Quantfury Gazette

Uber (NYSE:UBER) is quietly turning its customers into its product

Nathan Crooks
Quantfury Team

Longtime users of Google’s (NASDAQ:GOOGL) Gmail or Meta’s (NASDAQ:META) Instagram are familiar with the business model: the service is free, but you’re the product. The tech behemoths are basically glorified ad companies, collecting data from content-hungry users that’s then used to sell them products. It’s a strategy that rideshare and delivery apps are increasingly looking to emulate.

The digital advertising market is massive, with Google alone expected to generate almost $200 billion from the segment in 2024, and it’s clear why Lyft (NASDAQ:LYFT), Instacart (NASDAQ:CART) and Uber (NYSE:UBER) would want a piece of the pie. They may also even have a leg up on Google and Meta because of the real world contact they have with their users. The companies know where they travel to and when, what they like to eat, and how much they’re willing to spend. It’s also a textbook example of a true captive audience. For the 20 minutes you’re in the back of an Uber, it’s hard to look away from the ads that can be placed on screens in front of you or inside the app that’s used to track your ETA.

While any search for marginal revenue can sometimes spook investors who fear the underlying business model might be at risk, this doesn’t appear to be the case. Uber now provides around 28 million daily trips and posted solid gains in the fourth quarter last year, seeing increases in monthly active users, trips, revenue and income. Its shares have surged 135% over the past year as a result. 

Lyft and Instacart also have seen shares rise with solid growth that occurred in 2023. The core businesses appear to be healthy, and advertising could be the icing on the cake. Or even more.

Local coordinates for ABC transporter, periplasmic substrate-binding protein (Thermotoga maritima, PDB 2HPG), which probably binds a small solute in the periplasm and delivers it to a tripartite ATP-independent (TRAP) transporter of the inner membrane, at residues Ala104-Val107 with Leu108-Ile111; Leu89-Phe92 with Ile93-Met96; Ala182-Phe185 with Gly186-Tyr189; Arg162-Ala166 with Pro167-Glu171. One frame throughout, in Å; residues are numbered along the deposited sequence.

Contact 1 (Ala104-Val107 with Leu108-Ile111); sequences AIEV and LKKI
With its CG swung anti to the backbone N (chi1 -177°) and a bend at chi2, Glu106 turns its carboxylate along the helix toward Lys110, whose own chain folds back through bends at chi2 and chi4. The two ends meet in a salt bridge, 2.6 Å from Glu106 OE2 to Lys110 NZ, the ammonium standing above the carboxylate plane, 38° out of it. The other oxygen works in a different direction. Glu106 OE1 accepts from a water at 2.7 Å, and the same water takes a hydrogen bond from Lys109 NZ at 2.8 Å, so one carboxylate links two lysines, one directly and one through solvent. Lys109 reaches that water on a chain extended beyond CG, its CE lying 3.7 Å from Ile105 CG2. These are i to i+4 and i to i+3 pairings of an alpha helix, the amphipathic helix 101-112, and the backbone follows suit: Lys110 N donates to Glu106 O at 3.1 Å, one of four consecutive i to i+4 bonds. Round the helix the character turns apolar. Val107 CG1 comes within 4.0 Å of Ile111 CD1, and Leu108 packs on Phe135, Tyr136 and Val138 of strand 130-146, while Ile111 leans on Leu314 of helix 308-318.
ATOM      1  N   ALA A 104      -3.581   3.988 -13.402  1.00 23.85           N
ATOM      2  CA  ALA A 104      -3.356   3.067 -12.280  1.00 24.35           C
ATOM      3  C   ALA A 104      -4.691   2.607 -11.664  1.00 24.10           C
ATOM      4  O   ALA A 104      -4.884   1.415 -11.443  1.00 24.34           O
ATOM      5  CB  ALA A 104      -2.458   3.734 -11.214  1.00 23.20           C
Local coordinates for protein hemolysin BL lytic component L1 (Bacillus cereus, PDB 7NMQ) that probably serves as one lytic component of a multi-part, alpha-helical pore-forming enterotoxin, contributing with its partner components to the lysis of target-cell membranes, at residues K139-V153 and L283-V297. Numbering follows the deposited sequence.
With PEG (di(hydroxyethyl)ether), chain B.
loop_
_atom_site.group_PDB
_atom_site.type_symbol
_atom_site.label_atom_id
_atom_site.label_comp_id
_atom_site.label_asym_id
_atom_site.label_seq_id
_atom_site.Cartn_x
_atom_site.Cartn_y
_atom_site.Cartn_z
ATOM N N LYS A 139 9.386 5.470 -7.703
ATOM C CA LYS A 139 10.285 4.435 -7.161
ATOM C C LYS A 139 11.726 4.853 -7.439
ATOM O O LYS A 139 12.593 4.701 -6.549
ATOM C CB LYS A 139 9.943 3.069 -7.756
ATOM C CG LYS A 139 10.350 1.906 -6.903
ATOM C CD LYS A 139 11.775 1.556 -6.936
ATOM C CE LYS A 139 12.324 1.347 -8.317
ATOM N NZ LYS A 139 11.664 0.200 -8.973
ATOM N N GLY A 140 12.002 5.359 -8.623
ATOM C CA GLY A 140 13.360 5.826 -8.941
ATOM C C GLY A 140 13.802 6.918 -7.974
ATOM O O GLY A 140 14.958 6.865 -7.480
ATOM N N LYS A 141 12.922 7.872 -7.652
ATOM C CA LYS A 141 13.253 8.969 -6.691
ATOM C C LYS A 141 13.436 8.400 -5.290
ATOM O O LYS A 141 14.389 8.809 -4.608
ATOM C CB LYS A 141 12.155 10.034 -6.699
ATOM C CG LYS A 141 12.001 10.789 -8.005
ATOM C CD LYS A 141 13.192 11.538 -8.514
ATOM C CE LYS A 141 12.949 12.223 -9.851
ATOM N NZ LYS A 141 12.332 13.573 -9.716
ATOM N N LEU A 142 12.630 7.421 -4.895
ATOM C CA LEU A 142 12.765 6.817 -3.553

Instacart reported that it’s now about to get $3 per order from on-platform advertising. The segment grew 18% year-on-year in the last quarter despite accounting for only 2.9% of total transaction volume. That suggests there’s substantial room to grow. 

Uber, meanwhile, said that EBITDA margin improvement in its Delivery segment was driven by increased advertising revenue and noted the launch of sponsored items on Uber Eats in Brazil, Chile, Costa Rica and Mexico. Active advertising merchants on the platform grew 75% in the last quarter.

The company’s head of advertising in Mexico, Omar Badoui, recently said the segment could evolve into a billion-dollar business. “Our platform brings together consumer behavior on Uber with closed-loop attribution,” he said. “This enables advertisers to engage with our consumers throughout the entire marketing funnel – from awareness to purchase to loyalty and advocacy.”

Mark Grether, Uber’s global head of advertising, referred to the growing segment as “mobility media” and highlighted the real world aspect of the platform and exclusivity the company can give advertisers. 
“Imagine you might be on the way to shop, and then Procter & Gamble (NYSE:PG) can advertise while you are on the way to Walmart (NYSE:WMT),” he said during a recent podcast. Uber’s Advertising website highlights a 2022 campaign for Lacoste that drove brand awareness by serving ads to tennis enthusiasts traveling to the US Open. 

Despite the potential, Uber, Lyft and Instacart will need to tread carefully. The real life services aren’t cheap, and it’s not clear how far paying customers can be pushed before they get angry. Google and Meta can largely justify the monetization of their users who know that nothing comes for free, but that may not be the case as advertising spreads into what many consider to be premium services. Sometimes it’s just nice to sit in the back of an Uber without any distractions.


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